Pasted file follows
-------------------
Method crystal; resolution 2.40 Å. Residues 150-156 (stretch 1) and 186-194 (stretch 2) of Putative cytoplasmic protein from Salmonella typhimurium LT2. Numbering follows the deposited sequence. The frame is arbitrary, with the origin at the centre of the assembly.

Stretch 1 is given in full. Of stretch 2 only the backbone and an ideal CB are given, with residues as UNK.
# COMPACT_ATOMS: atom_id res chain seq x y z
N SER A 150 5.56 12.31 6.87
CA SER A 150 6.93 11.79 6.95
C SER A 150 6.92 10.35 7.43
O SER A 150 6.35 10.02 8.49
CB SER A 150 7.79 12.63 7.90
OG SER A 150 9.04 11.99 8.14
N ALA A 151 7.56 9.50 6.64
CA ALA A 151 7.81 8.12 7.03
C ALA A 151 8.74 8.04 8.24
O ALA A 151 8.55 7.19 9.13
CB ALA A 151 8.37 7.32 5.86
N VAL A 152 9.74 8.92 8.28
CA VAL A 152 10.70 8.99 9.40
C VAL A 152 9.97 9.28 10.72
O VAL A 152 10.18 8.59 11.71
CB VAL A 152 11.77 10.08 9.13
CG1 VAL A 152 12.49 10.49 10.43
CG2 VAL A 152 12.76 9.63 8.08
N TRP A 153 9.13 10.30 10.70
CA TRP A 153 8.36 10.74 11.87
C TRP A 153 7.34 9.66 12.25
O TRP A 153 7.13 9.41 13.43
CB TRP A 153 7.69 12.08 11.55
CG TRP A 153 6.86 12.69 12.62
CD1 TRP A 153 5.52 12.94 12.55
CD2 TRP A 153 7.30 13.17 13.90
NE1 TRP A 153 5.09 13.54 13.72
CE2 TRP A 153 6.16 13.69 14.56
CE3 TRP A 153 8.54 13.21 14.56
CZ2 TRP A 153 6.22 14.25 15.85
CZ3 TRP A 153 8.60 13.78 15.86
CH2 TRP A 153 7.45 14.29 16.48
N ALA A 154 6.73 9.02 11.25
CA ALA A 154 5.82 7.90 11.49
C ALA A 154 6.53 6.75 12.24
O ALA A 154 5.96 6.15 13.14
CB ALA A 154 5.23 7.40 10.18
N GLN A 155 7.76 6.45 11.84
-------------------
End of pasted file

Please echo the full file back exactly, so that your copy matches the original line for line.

Method crystal; resolution 2.40 Å. Residues 150-156 (stretch 1) and 186-194 (stretch 2) of Putative cytoplasmic protein from Salmonella typhimurium LT2. Numbering follows the deposited sequence. The frame is arbitrary, with the origin at the centre of the assembly.

Stretch 1 is given in full. Of stretch 2 only the backbone and an ideal CB are given, with residues as UNK.
# COMPACT_ATOMS: atom_id res chain seq x y z
N SER A 150 5.56 12.31 6.87
CA SER A 150 6.93 11.79 6.95
C SER A 150 6.92 10.35 7.43
O SER A 150 6.35 10.02 8.49
CB SER A 150 7.79 12.63 7.90
OG SER A 150 9.04 11.99 8.14
N ALA A 151 7.56 9.50 6.64
CA ALA A 151 7.81 8.12 7.03
C ALA A 151 8.74 8.04 8.24
O ALA A 151 8.55 7.19 9.13
CB ALA A 151 8.37 7.32 5.86
N VAL A 152 9.74 8.92 8.28
CA VAL A 152 10.70 8.99 9.40
C VAL A 152 9.97 9.28 10.72
O VAL A 152 10.18 8.59 11.71
CB VAL A 152 11.77 10.08 9.13
CG1 VAL A 152 12.49 10.49 10.43
CG2 VAL A 152 12.76 9.63 8.08
N TRP A 153 9.13 10.30 10.70
CA TRP A 153 8.36 10.74 11.87
C TRP A 153 7.34 9.66 12.25
O TRP A 153 7.13 9.41 13.43
CB TRP A 153 7.69 12.08 11.55
CG TRP A 153 6.86 12.69 12.62
CD1 TRP A 153 5.52 12.94 12.55
CD2 TRP A 153 7.30 13.17 13.90
NE1 TRP A 153 5.09 13.54 13.72
CE2 TRP A 153 6.16 13.69 14.56
CE3 TRP A 153 8.54 13.21 14.56
CZ2 TRP A 153 6.22 14.25 15.85
CZ3 TRP A 153 8.60 13.78 15.86
CH2 TRP A 153 7.45 14.29 16.48
N ALA A 154 6.73 9.02 11.25
CA ALA A 154 5.82 7.90 11.49
C ALA A 154 6.53 6.75 12.24
O ALA A 154 5.96 6.15 13.14
CB ALA A 154 5.23 7.40 10.18
N GLN A 155 7.76 6.45 11.84